Studying bison -- Southern Illinois University Carbondale graduate student Julia Brockman, left, works with two others to prepare special collars fitted with global positioning system technology. The collars, fitted on several female bison, will send back their location via email. The data will help SIU researchers learn more about how the newly reintroduced bison manage the prairie where they live. Brockman will earn her master’s in forestry during the next two years in part by assisting in the research for The Nature Conservancy. (Photo provided)
November 07, 2014
Researchers study bison return to Illinois
CARBONDALE, Ill. -- After a nearly 200-year absence, Illinois is once again a home where the buffalo -- bison, that is -- roam.
The wild bison, trucked into the state from nature preserves in Iowa, Missouri and South Dakota in October, are back in the Prairie State thanks to the efforts of a major wildlife conservation group. Southern Illinois University Carbondale is also playing a major role in the effort, and could be for some time to come.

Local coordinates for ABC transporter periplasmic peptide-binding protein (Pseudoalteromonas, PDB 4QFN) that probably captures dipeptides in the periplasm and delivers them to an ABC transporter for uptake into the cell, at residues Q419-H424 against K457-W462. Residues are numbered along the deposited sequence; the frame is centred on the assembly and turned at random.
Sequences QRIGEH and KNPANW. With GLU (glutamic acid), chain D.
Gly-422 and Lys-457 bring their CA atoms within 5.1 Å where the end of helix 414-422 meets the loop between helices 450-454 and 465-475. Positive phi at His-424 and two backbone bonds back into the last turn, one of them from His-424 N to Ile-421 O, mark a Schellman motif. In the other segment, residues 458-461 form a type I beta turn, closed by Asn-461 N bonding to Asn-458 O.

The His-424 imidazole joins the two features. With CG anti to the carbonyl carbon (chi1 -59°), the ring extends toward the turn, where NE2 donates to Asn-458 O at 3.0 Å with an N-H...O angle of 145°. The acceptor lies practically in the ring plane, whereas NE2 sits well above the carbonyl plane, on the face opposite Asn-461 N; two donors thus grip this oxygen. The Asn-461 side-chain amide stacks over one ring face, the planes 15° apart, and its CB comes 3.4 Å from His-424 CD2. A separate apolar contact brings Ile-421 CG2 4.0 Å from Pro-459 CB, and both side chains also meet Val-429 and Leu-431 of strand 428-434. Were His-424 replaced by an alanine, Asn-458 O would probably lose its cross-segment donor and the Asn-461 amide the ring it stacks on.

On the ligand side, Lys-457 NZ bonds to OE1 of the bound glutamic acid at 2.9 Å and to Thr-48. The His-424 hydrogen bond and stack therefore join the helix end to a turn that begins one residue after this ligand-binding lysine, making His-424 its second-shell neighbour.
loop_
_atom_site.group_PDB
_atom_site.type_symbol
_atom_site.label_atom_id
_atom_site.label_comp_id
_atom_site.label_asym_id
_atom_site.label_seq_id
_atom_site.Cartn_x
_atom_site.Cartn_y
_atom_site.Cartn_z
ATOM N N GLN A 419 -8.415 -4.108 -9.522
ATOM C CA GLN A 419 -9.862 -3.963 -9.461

Researchers from SIU already are involved with the project with The Nature Conservancy on its Nachusa Grasslands, a 2,500-acre area of native and restored prairie in northern Illinois where a diverse herd of 30 bison recently were re-introduced. The animals are wandering a 500-acre portion of the area, with another 1,000 acres opening up for them in 2015, once fencing is completed.
Clay Nielsen, professor of wildlife ecology and conservation with the Department of Forestry and the Cooperative Wildlife Research Laboratory at SIU, along with graduate student Julia Brockman, are assisting the effort with fieldwork, equipment and the expertise Nielsen has gained working with large mammal populations over the years.
“Our goal is to study how bison use the prairie and to look at their impacts on prairie vegetation,” Nielsen said.
Illinois once was dominated by a tall grass prairie, with bison roaming freely and a magnificent diversity of plant and animal life native to such an environment. With European settlement, however, much of the prairie turned over for agricultural use, and the bison were extirpated. Most researchers identify 1830 as the year bison officially disappeared from Illinois.
The Nature Conservancy (TNC) started the effort more than two decades ago, acquiring thousands of acres of agricultural land that had once been prairie and returning it to its natural state. Jeff Walk, science director with TNC in Illinois, said seven female bison have been fitted with GPS collars, which will form the basis for analyses conducted by SIU researchers.